Mean Sensei Part 2: Bushi No Kokoro

I recently wrote about an experience helping with promotion testing at my sensei's dojo, where I had to work with a student who wasn't fully prepared. I had to find the path between challenging her and discouraging her when she could not remember her kata.

To continue the story: the next week, Jane's [not her real name] test continued. She still owed me the kata she'd been unable to show me, but first there was kumite -- sparring. After a couple a matches with other young, kyu-level students, our sensei sent Jane to line up against me.

Mean Sensei, Nice Sensei

To teach any subject, I think, sometimes requires one to take a tough edge. However much you may encourage a student, you must also be an honest critic. The balance required is different for different topics; an art teacher can be more of a softie than someone teaching medical school, both because art is a more subjective field and because the results of an artist making a mistake are generally less harsh than those of a medical error.

While there are subjective aspects to martial arts training, I think that at least at the kyu levels grading students centers around fairly objective questions. Does the student know the kata and techniques that they are supposed to? Can they demonstrate the appropriate physical strength and stamina? And does it look like it would actually hurt if they were to hit me?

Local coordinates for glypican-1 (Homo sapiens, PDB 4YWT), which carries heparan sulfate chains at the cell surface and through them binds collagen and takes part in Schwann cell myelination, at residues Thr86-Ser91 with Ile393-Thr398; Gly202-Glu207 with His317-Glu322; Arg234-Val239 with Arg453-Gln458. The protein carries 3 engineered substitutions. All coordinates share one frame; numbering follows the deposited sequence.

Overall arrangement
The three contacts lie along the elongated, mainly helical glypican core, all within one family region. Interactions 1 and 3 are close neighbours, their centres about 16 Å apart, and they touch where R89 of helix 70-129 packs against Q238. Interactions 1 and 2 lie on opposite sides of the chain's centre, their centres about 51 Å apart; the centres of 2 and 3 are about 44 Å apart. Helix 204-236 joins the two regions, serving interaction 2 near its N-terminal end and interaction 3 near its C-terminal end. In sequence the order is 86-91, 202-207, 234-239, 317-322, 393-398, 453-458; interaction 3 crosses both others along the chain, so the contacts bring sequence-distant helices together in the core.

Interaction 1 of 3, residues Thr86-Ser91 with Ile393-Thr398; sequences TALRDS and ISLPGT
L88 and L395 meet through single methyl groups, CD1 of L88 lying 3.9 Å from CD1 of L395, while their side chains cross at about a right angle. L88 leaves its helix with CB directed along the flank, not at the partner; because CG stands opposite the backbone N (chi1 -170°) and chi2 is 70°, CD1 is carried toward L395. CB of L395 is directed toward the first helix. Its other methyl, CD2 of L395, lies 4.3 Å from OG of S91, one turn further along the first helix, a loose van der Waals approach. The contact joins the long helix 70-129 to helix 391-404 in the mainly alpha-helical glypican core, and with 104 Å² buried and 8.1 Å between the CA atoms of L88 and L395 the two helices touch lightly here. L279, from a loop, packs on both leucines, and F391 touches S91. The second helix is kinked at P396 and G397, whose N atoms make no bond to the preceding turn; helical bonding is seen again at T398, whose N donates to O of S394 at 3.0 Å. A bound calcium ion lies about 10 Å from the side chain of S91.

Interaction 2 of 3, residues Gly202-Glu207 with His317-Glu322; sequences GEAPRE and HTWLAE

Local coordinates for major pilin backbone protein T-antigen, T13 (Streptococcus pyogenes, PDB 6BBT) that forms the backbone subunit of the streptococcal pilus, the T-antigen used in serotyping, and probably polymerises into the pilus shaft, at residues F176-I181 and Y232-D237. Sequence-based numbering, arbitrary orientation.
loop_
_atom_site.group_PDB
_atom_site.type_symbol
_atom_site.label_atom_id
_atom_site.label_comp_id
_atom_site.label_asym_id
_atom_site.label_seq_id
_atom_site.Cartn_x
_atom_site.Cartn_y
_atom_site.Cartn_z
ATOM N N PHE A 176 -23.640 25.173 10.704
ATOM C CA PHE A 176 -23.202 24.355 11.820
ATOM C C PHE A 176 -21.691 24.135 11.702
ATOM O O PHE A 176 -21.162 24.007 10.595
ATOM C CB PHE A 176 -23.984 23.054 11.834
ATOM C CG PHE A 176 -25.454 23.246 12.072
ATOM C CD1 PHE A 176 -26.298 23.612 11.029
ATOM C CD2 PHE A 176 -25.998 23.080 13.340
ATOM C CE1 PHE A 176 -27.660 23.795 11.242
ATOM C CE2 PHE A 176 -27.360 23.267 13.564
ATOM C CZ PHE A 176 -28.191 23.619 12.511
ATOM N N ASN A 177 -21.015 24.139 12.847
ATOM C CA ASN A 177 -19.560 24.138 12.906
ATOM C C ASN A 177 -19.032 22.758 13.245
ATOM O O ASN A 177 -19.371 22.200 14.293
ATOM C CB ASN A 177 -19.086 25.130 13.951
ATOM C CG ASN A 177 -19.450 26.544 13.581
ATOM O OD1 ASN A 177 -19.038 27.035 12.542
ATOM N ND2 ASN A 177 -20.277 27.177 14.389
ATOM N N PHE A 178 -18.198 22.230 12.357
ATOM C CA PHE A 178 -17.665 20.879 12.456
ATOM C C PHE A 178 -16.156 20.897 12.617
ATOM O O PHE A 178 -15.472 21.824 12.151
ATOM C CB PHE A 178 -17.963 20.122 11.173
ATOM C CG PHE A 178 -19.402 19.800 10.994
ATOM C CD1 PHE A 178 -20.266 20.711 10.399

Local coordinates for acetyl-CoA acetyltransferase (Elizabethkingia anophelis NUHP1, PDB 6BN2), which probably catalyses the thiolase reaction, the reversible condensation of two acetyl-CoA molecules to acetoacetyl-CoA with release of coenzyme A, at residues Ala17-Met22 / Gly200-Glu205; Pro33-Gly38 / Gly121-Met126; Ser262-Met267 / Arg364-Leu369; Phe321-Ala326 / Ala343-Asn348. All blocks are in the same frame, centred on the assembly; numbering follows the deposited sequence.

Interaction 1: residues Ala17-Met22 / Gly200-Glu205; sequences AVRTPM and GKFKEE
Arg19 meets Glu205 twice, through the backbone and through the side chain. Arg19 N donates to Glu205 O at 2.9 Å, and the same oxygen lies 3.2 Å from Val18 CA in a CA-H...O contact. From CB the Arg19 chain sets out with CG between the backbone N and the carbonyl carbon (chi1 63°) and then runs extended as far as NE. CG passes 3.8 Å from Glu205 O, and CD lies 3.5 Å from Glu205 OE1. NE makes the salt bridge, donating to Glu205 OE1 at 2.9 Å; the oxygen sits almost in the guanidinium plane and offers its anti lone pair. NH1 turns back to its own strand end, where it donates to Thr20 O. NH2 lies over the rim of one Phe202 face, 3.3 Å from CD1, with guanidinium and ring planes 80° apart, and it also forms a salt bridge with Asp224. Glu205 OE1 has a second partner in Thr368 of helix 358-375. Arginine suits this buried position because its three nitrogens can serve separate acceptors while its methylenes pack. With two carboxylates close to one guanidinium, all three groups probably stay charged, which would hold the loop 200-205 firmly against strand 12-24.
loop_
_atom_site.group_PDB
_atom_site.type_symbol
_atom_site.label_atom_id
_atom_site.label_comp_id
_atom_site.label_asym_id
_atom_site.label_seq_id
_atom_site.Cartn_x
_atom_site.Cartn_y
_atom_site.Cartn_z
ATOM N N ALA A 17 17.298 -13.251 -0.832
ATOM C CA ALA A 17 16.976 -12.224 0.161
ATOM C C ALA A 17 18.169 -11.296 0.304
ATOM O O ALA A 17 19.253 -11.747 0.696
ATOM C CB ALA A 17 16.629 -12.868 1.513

force, violence, and peace

From the archives, an old mailing list post.

matt henderson <> writes:

>Raj....the first time Rog. gets pounded across the face, or sees someone he
>loves being physically attacked, by whatever name he calls it, we shall see
>a man become violent or either we shall see a man who wrings his hands and
>pisses his pants.


From the archives, an old mailing list post.

From: Tom Swiss <>
Subject: Re: kumite
Date: Thu, 06 Sep 2001 11:50:51 -0400

Our good friend Matt Henderson <> had a long and
thought provoking post on kumite and other stuff a few days back, and I've
finally got some time to sit down and say a few things about it.

Reflections on the "Peaceful Warrior"

From the archives, an old post to the "CyberDojo" mailing list.

From: Tom Swiss <>
To: "" <>
Subject: Reflections on the "Peaceful Warrior"
Date: Fri, 11 Apr 1997 18:07:45 -0400

This lags behind discussion on the list. It's also a bit long,
rambling, and personal. You have been warned...

"Know Yourself, Know Others"

From the archives, an old mailing list post.

Date: Mon, 24 Sep 2001 13:26:19 -0400
From: Tom Swiss <>
Subject: "Know Yourself, Know Others"

Hi folks. Thought I'd share this with you. In two weeks (yikes! Only
two weeks left! Ahhhhhhhhhh! Panic!!!) I'll be testing for sandan. A brief
essay is art of the requirements. Here's mine. Enjoy.

Know Yourself, Know Others
Tom Swiss

thoughts on rank

Since this weekend my sensei made it more-or-less official that she wants me to start training to take my godan test at the next opportunity, it seems appropriate to begin this new blog with some thoughts about rank in the study of karate.

As with much of the framework of contemporary martial arts, the dan and kyu ranks as we know them today in Japanese arts were invented by Kanō Jigorō, the founder of judo, in the late nineteenth and earth twentieth centuries. (The system is possibly based on a ranking system from the game of go.) Going back before that, in the older Japanese arts there was a menkyo, or "license", system, and also the shogo system of titles for teachers (renshi, kyoshi, and hanshi). Some aspects of the menkyo and shogo systems survive to the present day, but in Japanese karate they are secondary to the kyu/dan system.